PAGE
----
AS YOU sit in the movie theatre, the lights go down and the movie begins, butterflies begin to fly with excitement because you will soon find out if they really end up together, who cheated, who is going to die, if the house is really haunted or if demons exist. You escape your life for a moment and enter into another. But what you many not realize is the life you are entering into is that of the men, in jeans and backwards caps who has made this their life and have literally created the world you are about to enter. Behind the plot, the costumes, the special effects, the elements that come together to magically take you out of your seat and away from the everyday there is the most basic element; the blue-collared workers that make this journey possible.
Green, red, grey, black, brown plaid flannel, blue jeans with an accidental hole or two, tennis shoes or Timberlands, T-shirts hanging with yellow pit stains and baseball caps dyed pale from the sun and sweat. Yellow construction trucks and ladders. Sawdust and smog filter through the air. Bikes, pick up trucks and golf carts zoom by in a hurry.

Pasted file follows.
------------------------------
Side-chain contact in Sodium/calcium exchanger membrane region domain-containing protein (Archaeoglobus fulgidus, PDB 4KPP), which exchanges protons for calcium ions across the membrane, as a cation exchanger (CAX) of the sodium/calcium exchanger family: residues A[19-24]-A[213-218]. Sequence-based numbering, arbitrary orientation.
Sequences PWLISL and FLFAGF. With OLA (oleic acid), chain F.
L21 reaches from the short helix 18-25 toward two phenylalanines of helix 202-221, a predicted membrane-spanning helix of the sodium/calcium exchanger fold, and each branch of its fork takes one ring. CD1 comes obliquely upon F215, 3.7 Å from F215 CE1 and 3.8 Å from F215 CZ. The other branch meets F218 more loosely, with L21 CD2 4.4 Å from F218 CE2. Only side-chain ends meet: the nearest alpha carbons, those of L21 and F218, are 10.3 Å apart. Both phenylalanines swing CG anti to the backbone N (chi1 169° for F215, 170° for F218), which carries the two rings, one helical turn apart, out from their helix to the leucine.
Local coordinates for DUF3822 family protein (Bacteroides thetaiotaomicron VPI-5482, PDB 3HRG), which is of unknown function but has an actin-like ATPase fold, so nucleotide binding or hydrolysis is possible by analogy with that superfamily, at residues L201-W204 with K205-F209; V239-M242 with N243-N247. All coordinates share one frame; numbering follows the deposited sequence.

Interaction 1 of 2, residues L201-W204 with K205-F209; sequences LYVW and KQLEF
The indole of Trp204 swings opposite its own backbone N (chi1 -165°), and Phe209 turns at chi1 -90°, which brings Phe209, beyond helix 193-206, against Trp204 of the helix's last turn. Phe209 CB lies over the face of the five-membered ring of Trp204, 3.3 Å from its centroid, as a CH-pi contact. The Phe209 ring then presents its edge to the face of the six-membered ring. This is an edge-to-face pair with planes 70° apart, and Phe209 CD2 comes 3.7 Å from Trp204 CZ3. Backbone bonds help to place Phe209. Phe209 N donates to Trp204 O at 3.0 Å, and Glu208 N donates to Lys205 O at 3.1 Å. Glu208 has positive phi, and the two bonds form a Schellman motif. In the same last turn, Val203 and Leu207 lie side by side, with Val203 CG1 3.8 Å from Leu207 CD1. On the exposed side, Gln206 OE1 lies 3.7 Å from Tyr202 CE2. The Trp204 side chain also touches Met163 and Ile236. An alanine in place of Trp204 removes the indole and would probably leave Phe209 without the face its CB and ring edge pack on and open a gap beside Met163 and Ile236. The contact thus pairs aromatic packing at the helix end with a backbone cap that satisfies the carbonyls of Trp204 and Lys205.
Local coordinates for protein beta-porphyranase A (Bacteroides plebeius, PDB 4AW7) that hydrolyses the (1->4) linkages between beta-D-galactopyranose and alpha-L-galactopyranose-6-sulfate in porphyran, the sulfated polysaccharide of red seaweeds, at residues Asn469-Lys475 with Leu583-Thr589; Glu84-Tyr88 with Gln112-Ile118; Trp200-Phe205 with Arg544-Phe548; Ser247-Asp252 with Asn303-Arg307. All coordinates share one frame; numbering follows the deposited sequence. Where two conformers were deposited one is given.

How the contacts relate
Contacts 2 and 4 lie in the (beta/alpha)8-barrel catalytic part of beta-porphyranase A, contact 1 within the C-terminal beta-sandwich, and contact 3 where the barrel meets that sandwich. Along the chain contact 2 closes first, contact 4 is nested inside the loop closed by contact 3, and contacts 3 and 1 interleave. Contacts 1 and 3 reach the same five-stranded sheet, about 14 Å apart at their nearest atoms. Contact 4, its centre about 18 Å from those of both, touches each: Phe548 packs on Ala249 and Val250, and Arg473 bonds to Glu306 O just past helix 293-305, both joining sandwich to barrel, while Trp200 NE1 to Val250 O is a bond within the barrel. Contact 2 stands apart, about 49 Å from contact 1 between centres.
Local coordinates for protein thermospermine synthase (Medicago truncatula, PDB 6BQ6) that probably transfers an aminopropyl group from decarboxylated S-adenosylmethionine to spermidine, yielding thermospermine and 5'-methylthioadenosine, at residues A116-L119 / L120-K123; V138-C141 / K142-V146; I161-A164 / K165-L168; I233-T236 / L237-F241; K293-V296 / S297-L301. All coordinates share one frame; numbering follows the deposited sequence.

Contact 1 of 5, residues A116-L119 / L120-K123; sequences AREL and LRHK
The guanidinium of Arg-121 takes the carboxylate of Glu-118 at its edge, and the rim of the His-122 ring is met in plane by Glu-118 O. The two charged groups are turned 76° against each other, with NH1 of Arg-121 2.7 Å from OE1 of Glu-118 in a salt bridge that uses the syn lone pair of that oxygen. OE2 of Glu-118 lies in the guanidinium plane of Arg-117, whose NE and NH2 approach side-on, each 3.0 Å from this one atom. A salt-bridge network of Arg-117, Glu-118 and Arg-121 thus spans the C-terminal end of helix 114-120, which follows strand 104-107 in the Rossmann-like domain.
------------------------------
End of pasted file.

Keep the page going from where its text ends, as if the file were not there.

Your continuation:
A man in a blue T-shirt, thinned from being overwarn, slides the giant metal door of Sound Stage 17 open to assist his colleague with scraggly brown hair and a five o’clock shadow forming across his face life a large wooden sign reading “East India Trading Co” in gold calligraphy and place it strategically within the set. They turn, laugh and wipe the sweat from their brow as they turn on their heals to build the next part of the set actors will call their home.
Although they are forgotten, they are the one who make memories possible. The Titanic, a film that won eleven out of fourteen Academy Awards and grossed over $1.8 billion, would have been a lost memory and never have gotten to the big screen if it were not for the workers. Rose would have never been able to stand on the edge of the mast, spread her arms and fall in love with Jack, if the mast didn’t exist.
-- Elise Fornaca
photo via russellbobbitt.com